Calnexin ELISA Kit (DEIA-XYA325)

Regulatory status: For research use only, not for use in diagnostic procedures.

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Size
96T
Sample
cultured cells
Species Reactivity
Human, Mouse, Rat
Intended Use
The Calnexin Cell-Based ELISA Kit is a convenient, lysate-free, high throughput and sensitive assay kit that can monitor Calnexin protein expression profile in cells. The kit can be used for measuring the relative amounts of Calnexin in cultured cells as well as screening for the effects that various treatments, inhibitors (ie. siRNA or chemicals), or activators have on Calnexin.
Contents of Kit
1. 96-Well Cell Culture Clear-Bottom Microplate: 1 plate
2. 10x TBS: 24 mL (10x), Clear
3. Quenching Buffer: 24 mL (1x), Clear
4. Blocking Buffer: 50 mL (1x), Clear
5. 10x Wash Buffer: 50 mL (10x), Clear
6. 100x Anti-Calnexin Antibody (Rabbit Polyclonal): 60 μL (100x), Purple
7. 100x Anti-GAPDH Antibody (Mouse Monoclonal): 60 μL (100x), Green
8. HRP-Conjugated Anti-Rabbit IgG Antibody: 6 mL (1x), Glass
9. HRP-Conjugated Anti-Mouse IgG Antibody: 6 mL (1x), Glass
10. Primary Antibody Diluent: 12 mL (1x), Clear
11. Ready-to-Use Substrate: 12 mL (1x), Brown
12. Stop Solution: 12 mL (1x), Clear
13. Crystal Violet Solution: 6 mL (1x), Glass
14. SDS Solution: 24 mL (1x), Clear
15. Adhesive Plate Seals: 4 seals
Storage
4°C/6 Months

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References


Central genetic alterations common to all HCV-positive, HBV-positive and non-B, non-C hepatocellular carcinoma: A new approach to identify novel tumor markers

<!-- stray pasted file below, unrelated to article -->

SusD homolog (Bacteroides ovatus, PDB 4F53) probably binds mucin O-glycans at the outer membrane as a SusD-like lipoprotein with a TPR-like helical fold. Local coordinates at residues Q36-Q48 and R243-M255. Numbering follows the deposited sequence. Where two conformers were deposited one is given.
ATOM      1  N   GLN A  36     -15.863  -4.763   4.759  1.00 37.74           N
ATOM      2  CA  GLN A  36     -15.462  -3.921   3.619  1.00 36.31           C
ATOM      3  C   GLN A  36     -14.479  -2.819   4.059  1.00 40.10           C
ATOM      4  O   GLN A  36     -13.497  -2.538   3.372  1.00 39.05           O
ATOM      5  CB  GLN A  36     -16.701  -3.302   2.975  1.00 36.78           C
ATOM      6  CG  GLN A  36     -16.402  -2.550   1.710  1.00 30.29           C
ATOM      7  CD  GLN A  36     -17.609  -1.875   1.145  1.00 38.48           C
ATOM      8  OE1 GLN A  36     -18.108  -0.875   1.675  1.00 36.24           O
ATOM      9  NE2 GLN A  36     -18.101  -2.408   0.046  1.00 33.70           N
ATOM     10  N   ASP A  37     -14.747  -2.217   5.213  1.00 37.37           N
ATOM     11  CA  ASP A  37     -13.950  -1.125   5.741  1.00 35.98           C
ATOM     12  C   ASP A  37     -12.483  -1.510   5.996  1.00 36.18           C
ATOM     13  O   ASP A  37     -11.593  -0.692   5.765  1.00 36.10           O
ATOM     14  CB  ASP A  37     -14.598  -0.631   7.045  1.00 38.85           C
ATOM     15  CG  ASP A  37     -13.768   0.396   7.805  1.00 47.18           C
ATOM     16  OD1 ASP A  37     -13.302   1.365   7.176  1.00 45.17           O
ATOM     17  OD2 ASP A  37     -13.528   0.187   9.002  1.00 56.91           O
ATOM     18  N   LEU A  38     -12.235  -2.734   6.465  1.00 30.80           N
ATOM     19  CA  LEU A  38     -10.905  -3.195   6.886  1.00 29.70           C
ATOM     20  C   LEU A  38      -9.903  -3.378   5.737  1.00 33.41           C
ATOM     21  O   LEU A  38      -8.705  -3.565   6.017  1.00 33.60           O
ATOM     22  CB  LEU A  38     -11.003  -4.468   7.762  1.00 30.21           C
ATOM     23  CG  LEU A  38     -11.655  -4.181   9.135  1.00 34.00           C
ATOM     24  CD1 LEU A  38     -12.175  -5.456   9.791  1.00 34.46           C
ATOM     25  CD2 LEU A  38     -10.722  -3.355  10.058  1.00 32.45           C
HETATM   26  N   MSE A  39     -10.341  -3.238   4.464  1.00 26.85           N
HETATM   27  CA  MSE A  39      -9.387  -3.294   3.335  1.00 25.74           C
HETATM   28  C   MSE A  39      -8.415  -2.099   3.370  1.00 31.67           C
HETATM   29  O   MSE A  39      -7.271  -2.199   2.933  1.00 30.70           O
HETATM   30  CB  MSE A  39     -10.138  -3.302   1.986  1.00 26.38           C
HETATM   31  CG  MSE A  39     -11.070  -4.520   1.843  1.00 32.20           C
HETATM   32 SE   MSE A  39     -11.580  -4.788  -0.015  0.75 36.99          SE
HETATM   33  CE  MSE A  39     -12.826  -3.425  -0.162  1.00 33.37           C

INTERNATIONAL JOURNAL OF ONCOLOGY

Authors: Kurokawa, Y; Honma, K; Takemasa, I; Nakamori, S; Kita-Matsuo, H; Motoori, M; Nagano, H; Dono, K; Ochiya, T; Monden, M; Kato, K

Hepatocellular carcinoma (HCC) is a common malignancy, but the prognosis remains poor due to the lack of sensitive diagnostic markers. To gain insight into the central molecular features common to all types of HCC, and to identify novel diagnostic markers or therapeutic targets for HCC, we performed a gene expression profiling analysis using a high throughput RT-PCR system. After examining the mRNA expression of 3,072 genes in 204 (119 tumor and 85 non-tumor) liver samples, we identified differential gene expression between the HCV group (n=80), HBV group (n=19) and non-B, non-C group (n=20) with a principal component analysis and a correlation spectrum analysis. After selection of genes differentially expressed between tumor and non-tumor tissues (p < 0.01) within each HCC group, a total of 51 differentially expressed genes (23 upregulated and 28 downregulated genes) were found to be common to the three HCC groups. Gene Ontology grouping analysis revealed that genes with functions related to cell proliferation or differentiation and genes encoding extracellular proteins were found to be significantly enriched in these 51 common genes. Using an Atelocollagen-based cell transfection array for functional analysis of eight upregulated genes, five (CANX, FAM34A, PVRL2, LAMR1, and GBA) significantly inhibited cellular apoptosis by two independent assays. In conclusion, we identified 51 differentially expressed genes, common to all HCC types. Among these genes, there was a high incidence of anti-apoptotic activity. This combination approach with the advanced statistical methods and the bioinformatical analysis may be useful for finding novel molecular targets for diagnosis and therapy.